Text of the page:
Medgar and Myrlie
The host of MSNBC's The ReidOut and New York Times bestselling author of The Man Who Sold America traces the extraordinary lives and legacy of civil rights icons Medgar and Myrlie Evers, situating Medgar Evers's assassination as a catalyzing moment in American history.
Myrlie Louise Beasley met Medgar Evers on her first day of college. They fell in love at first sight, married just one year later, and Myrlie left school to focus on their growing family.
Medgar became the field secretary for the Mississippi branch of the NAACP, charged with beating back the most intractable and violent resistance to black voting rights in the country. Myrlie served as Medgar's secretary and confidant, working hand in hand with him as they struggled against public accommodations and school segregation, lynching, violence, and sheer despair within their state's "black belt." They fought to desegregate the intractable University of Mississippi, organized picket lines and boycotts, despite repeated terroristic threats, including the 1962 firebombing of their home, where they lived with their three young children.
On June 12, 1963, Medgar Evers became the highest profile victim of Klan-related assassination of a black civil rights leader at that time; gunned down in the couple's driveway in Jackson. In the wake of his tragic death, Myrlie carried on their civil rights legacy; writing a book about Medgar's fight, trying to win a congressional seat, and becoming a leader of the NAACP in her own right.
In this groundbreaking and thrilling account of two heroes of the civil rights movement, Joy-Ann Reid uses Medgar and Myrlie's relationship as a lens through which to explore the on-the-ground work that went into winning basic rights for Black Americans, and the repercussions that still resonate today.
Get the Picture
An award-winning journalist obsessed with obsession, Bianca Bosker’s existence was upended when she wandered into the art world—and couldn’t look away. Intrigued by artists who hyperventilate around their favorite colors and art fiends who max out credit cards to show hunks of metal they think can change the world, Bosker grew fixated on understanding why art matters and how she—or any of us—could engage with it more deeply.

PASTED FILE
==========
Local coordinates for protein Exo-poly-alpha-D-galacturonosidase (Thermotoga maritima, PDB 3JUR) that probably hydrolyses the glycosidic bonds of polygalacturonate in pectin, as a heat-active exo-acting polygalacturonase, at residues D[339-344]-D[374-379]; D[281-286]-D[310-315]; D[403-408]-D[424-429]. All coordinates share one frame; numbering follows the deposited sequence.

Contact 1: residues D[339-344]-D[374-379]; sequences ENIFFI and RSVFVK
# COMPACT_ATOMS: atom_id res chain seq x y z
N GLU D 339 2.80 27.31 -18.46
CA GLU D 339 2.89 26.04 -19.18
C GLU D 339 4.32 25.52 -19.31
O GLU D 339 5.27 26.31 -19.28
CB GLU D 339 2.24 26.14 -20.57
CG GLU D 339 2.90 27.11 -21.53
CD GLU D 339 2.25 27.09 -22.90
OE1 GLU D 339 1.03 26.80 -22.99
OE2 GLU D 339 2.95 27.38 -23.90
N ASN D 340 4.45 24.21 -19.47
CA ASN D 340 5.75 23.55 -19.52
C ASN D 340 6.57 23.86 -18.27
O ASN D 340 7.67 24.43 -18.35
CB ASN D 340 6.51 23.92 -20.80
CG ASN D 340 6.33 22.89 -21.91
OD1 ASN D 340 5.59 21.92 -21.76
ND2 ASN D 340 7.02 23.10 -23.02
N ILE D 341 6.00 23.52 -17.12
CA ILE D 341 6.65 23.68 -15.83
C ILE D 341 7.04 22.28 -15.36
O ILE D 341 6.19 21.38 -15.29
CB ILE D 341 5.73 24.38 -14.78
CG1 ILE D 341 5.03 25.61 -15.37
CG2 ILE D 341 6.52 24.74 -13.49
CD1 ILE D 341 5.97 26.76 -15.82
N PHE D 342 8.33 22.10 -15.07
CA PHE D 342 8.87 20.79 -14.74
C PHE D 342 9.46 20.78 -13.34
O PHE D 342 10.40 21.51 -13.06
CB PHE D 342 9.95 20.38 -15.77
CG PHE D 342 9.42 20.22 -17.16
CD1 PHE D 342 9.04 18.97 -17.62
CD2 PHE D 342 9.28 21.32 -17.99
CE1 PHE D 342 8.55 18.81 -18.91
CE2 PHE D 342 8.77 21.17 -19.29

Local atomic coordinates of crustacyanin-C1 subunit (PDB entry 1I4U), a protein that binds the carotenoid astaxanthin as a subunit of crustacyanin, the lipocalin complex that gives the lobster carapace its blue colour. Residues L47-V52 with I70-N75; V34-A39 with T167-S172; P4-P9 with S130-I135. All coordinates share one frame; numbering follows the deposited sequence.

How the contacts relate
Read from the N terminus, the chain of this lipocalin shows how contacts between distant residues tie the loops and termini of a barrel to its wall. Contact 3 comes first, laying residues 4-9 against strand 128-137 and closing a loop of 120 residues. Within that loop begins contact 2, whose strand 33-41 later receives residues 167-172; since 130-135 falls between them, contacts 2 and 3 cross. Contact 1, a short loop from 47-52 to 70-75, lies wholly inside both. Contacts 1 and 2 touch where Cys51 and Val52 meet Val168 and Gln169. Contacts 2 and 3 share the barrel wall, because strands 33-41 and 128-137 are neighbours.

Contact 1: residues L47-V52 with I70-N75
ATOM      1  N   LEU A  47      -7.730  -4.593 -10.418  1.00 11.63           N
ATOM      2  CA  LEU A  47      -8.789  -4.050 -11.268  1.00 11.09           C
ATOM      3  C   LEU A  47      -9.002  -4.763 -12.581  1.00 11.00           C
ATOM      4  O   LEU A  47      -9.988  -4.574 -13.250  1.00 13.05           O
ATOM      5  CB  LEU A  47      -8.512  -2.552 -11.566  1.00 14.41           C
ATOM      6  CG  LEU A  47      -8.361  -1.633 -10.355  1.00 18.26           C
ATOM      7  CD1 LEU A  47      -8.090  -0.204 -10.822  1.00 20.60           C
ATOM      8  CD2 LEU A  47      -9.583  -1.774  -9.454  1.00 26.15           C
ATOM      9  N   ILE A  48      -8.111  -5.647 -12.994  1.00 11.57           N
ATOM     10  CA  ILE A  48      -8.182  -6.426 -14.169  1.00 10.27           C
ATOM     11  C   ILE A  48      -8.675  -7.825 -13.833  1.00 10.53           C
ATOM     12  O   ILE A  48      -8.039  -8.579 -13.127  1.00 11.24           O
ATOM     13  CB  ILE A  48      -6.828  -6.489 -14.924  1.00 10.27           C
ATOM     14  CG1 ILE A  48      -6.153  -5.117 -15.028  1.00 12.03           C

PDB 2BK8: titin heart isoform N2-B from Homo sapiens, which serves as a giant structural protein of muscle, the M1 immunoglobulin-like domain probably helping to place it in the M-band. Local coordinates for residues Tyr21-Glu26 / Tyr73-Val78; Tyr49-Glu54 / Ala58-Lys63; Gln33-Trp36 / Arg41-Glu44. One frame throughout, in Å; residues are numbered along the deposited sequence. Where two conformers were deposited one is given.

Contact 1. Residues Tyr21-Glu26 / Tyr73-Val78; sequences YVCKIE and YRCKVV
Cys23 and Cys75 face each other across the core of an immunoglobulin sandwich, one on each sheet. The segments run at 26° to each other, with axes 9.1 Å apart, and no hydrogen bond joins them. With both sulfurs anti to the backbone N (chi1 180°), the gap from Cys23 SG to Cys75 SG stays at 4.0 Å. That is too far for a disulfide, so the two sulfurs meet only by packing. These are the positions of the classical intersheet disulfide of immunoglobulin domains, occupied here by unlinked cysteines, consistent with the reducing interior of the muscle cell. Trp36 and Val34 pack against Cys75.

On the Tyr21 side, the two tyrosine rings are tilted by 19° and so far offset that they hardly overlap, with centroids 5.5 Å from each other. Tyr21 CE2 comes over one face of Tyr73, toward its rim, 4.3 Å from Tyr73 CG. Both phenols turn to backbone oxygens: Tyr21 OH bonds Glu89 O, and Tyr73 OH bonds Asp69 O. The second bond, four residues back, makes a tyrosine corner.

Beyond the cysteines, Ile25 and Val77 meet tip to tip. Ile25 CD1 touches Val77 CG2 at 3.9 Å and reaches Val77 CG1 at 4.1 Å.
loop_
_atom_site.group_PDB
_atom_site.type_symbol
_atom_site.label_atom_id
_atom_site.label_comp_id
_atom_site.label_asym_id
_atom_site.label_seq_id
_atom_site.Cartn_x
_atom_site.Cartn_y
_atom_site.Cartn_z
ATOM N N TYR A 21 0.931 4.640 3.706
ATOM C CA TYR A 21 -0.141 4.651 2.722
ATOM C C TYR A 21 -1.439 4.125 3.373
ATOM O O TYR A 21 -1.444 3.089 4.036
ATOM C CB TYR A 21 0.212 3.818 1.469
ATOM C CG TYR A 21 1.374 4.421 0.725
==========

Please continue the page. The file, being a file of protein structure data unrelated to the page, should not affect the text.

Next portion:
In Get the Picture, Bosker throws herself into the nerve center of art and the people who live for it: gallerists, collectors, curators, and, of course, artists themselves—the kind who work multiple jobs to afford their studios while scrabbling to get eyes on their art. As she stretches canvases until her fingers blister, talks her way into A-list parties full of billionaire collectors, has her face sat on by a nearly-naked performance artist, and forces herself to stare at a single sculpture for hours on end while working as a museum security guard, she discovers not only the inner workings of the art-canonization machine but also a more expansive way of living.
Probing everything from cave paintings to Instagram, and from the science of sight to the importance of beauty as it examines art’s role in our culture, our economy, and our hearts, Get the Picture is a rollicking adventure that will change the way you see forever.
When Gracie Gold stepped onto center stage (or ice, rather) as America’s sweetheart at the 2014 Sochi Olympics, she instantly became the face of America’s most beloved winter sport. Beautiful, blonde, Midwestern, and media-trained, she was suddenly being written up everywhere from The New Yorker to Teen Vogue to People and baking cookies with Taylor Swift.
But little did the public know what Gold was facing when the cameras were off, driven by the self-destructive voice inside that she calls “outofshapeworthlessloser.” In 2017, she entered treatment for what was publicly announced as an eating disorder and anxiety treatment but was, in reality, suicidal ideation. While Gold’s public star was rising, her private life was falling apart: Cracks within her family were widening, her bulimia was getting worse, and she became a survivor of sexual assault. The pressure of training for years with demanding coaches and growing up in a household that accepted nothing less than gold had finally taken its toll.
Now Gold reveals the exclusive and harrowing story of her struggles in and out of the pressure-packed world of elite figure skating: the battles with her family, her coaches, the powers-that-be at her federation, and her deteriorating mental health.
Outofshapeworthlessloser is not only a forceful reckoning from a world-class athlete but also an intimate memoir, told with unflinching honesty and stirring defiance.
From award-winning writer Leila Philip, BEAVERLAND is a masterful work of narrative science writing, a book that highlights, though history and contemporary storytelling, how this weird rodent plays an oversized role in American history and its future. She follows fur trappers who lead her through waist high water, fur traders and fur auctioneers, as well as wildlife managers, PETA activists, Native American environmental vigilantes, scientists, engineers, and the colourful group of activists known as beaver believers.
Beginning with the early trans-Atlantic trade in North America, Leila Philip traces the beaver's profound influence on our nation's early economy and feverish western expansion, its first corporations and multi-millionaires. In her pursuit of this weird and wonderful animal, she introduces us to people whose lives are devoted to the beaver, including a Harvard scientist from the Blackfeet Reservation in Montana, who uses drones to create 3-dimensional images of beaver dams; and an environmental restoration consultant in the Chesapeake whose nickname is the "beaver whisperer".